Bankruptcy Filings Are Onward and Upward
11/10/2022 08:00 AM Posted by: AIS
There was no "October Surprise” in last month’s bankruptcy filing statistics. The total number of filings of 32,699 reflects a four percent increase over October 2021. This is third consecutive month of an overall increase in comparison to the same month in the previous year.
Chapter 13s spiked by 28.6 percent, chapter 7s tilted downward by 9.7 percent, and chapter 11s rose by 4.5 percent. Importantly, subchapter V small business reorganizations were up by a hefty 23.1 percent compared to last year.
Although the number of year-to-date total filings are down by 7.8 percent, the magnitude of decline has markedly diminished in recent months as the pace of consumer and business filings has gained steam. Barring unexpected consumer or business good fortune in the months ahead, 12-month filing numbers may soon show an increase and there may be a realistic possibility of reaching pre-pandemic filings levels over time.
The extraordinary increase in chapter 13 filings is showing no real abatement. There have been higher monthly increases (compared to the same month in the previous year), but the slope line remains decidedly upward. The most plausible explanation remains that household economic circumstances have deteriorated, consumers fear mortgage foreclosure and car repossession, and family breadwinners still have jobs so they can save their homes and cars through a chapter 13 repayment plan.
The chapter 7 situation may be a bit more perplexing as debtors continue to stave off liquidation and loss of non-exempt property. The time gap between the loss of government COVID assistance and depleted family funds may be longer than many of us expected but may still be on the horizon. Even debtors in hopeless financial circumstances sometimes delay filing bankruptcy beyond the time they should file and wait until creditors take possession of collateral or garnish wages. The smaller rates of chapter 7 filing decline support that possibility.
Chapter 11 trends always require a deeper dive into the numbers and sometimes the reasons for trends in reorganization are less apparent. The smaller volume of chapter 11s compared to other chapter filings also make percentage changes more pronounced. But it does seem that pandemic plummet in chapter 11s may be at the end for now. The significant monthly increases in subchapter V small business filings that we have seen recently suggests longer-term financial problems for sole proprietorships and smaller commercial enterprises. According to a report disseminated by the Creditor Rights Coalition, the amount of distressed debt has now reached pre-pandemic levels. Even though non-traditional debt often serves as a life preserver for large and even some medium sized businesses, the debt eventually must be paid.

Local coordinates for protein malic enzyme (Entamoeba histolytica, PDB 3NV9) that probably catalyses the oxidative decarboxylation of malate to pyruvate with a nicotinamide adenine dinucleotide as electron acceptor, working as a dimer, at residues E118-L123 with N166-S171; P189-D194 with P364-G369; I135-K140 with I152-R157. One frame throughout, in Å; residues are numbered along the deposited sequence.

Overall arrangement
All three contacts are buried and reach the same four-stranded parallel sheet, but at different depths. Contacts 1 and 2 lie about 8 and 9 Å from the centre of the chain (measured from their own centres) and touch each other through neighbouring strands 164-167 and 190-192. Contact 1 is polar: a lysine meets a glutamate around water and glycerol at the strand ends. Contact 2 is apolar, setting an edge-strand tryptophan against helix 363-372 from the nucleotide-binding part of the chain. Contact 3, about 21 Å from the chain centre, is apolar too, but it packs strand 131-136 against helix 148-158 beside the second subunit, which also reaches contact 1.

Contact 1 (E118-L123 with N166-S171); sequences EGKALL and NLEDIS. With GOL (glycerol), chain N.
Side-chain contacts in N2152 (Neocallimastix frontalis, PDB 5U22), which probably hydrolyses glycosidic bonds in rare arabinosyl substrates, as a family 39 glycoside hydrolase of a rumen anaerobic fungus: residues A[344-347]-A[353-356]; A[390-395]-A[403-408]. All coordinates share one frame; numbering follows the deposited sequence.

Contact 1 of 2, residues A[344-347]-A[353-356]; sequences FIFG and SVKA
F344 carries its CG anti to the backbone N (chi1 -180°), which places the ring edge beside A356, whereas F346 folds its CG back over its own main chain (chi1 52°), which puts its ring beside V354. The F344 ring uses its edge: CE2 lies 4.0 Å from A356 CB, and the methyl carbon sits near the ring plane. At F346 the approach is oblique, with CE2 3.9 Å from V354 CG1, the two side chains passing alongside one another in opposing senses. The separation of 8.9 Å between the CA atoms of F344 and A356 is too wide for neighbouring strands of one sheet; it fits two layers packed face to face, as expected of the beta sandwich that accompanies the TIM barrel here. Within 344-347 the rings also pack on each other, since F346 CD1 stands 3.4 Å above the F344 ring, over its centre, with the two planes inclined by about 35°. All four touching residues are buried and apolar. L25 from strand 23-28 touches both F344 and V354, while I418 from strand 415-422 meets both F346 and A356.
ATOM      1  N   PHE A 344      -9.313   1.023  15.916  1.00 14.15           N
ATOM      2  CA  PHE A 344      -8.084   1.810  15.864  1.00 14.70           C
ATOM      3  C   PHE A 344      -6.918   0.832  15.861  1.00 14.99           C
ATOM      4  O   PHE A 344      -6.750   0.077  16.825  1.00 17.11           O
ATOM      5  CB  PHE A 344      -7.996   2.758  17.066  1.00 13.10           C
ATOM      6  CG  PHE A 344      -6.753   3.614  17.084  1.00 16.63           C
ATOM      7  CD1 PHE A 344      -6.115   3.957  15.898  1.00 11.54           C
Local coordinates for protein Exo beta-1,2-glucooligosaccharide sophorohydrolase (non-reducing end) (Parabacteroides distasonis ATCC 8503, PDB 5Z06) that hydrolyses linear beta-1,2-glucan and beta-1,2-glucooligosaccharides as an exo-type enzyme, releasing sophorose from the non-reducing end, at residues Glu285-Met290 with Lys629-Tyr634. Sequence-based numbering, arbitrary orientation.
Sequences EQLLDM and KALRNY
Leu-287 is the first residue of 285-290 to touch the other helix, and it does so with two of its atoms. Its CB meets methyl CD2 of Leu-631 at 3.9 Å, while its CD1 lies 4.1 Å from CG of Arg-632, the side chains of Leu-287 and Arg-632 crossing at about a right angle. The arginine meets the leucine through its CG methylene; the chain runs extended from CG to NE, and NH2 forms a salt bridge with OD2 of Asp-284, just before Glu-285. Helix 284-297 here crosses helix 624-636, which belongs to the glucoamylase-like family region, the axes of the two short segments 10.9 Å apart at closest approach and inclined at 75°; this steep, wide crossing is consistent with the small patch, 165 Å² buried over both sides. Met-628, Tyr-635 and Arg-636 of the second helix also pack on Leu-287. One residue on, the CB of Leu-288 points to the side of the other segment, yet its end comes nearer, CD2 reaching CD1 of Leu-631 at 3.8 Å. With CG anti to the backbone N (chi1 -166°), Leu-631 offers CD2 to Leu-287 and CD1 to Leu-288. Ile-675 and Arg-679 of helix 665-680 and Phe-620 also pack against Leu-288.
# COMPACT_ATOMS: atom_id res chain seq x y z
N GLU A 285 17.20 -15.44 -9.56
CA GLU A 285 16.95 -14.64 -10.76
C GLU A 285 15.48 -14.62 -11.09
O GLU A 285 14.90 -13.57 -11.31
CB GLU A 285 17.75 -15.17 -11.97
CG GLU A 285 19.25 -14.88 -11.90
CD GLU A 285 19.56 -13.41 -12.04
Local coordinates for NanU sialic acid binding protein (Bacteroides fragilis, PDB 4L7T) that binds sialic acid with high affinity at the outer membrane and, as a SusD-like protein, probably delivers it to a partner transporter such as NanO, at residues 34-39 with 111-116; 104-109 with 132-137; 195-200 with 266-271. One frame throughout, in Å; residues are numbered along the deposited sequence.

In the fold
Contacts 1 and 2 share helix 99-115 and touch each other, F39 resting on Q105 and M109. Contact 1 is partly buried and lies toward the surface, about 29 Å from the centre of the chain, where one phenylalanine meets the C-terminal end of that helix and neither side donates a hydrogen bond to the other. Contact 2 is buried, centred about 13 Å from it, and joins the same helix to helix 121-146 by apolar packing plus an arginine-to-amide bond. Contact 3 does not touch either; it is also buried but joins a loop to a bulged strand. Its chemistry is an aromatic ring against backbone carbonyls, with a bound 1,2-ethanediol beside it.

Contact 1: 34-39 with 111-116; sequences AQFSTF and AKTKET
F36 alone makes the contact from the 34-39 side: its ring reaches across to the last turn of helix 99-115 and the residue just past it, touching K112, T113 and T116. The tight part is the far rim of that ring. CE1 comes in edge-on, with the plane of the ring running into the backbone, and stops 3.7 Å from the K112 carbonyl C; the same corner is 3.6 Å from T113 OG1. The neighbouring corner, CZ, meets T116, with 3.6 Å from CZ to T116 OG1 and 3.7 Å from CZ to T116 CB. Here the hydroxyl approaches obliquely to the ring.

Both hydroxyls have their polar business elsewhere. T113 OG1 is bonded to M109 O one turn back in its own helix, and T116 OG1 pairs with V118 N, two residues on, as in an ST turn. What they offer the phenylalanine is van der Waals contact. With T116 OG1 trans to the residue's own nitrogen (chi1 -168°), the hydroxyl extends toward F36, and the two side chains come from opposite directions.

As pronounced as recent trends appear to be, monthly gyrations are also to be expected. The holiday season tends to have lower filing numbers, so a decrease from October would not be surprising or suggest a change in basic trends. Moreover, there are many unanswered questions worth pondering, such as the following:
How far and how fast will filings increase? There has been a lot of depressing economic news lately, from high inflation, skyrocketing interest rates, and unclear national economic growth. Are consumers and businesses better able to handle financial setbacks today than they were before the pandemic? If they are not, then what will prevent filings from reaching pre-pandemic levels which were almost double today’s bankruptcy filing levels?
Will the number of chapter 13 filings surpass chapter 7 filings? Chapter 13s now constitute more than 44 percent of total filings. Is this a permanent adjustment in favor of chapter 13s or will chapter 7’s rocket upward if unemployment rates increase during the expected recession and make chapter 13 wage-earner plans an impossibility? There is also a lingering question of whether some consumer bankruptcy lawyers inappropriately place their clients in chapter 13 plans that have little likelihood of success. It is posited that some lawyers do that for the larger fees they can charge in chapter 13 and that some judges are willing to confirm plans that delay repossession or foreclosure without meaningful creditor distributions. The answer to these questions may have to await plan confirmation and completion data many months down the road.
Did creditors learn their lessons from the last recession and ensure they still have compliant bankruptcy processing systems? If the economy sours and regulatory scrutiny grows, which creditors will be tagged first? It is no secret that the deterrent effect of enforcement actions is greatest in the initial earlier days of a government initiative. So the amount of "noise” attached to complaints and settlements involving financial institutions or lenders who are investigated first will be the loudest. If major mortgage servicers improved their operations in the wake of previous settlements and changes to industry standards, are those enhanced practices still in place? Did auto lenders make similar improvements even though they were not targeted nearly as much as mortgage servicers in past years?
Bankruptcy filings are headed upward and no one can be sure how far they will continue to rise. If unemployment jumps above current low levels, as high inflation and interest rates persist or even get worse, the number of chapter 7s may go up along with the number of chapter 13s. It is always perilous to project the future, but acting as if bankruptcy filing rates will continue upward for the foreseeable future would seem to be a pretty safe course.
Commentary provided by Clifford J. White, Managing Director – Bankruptcy Compliance for AIS.
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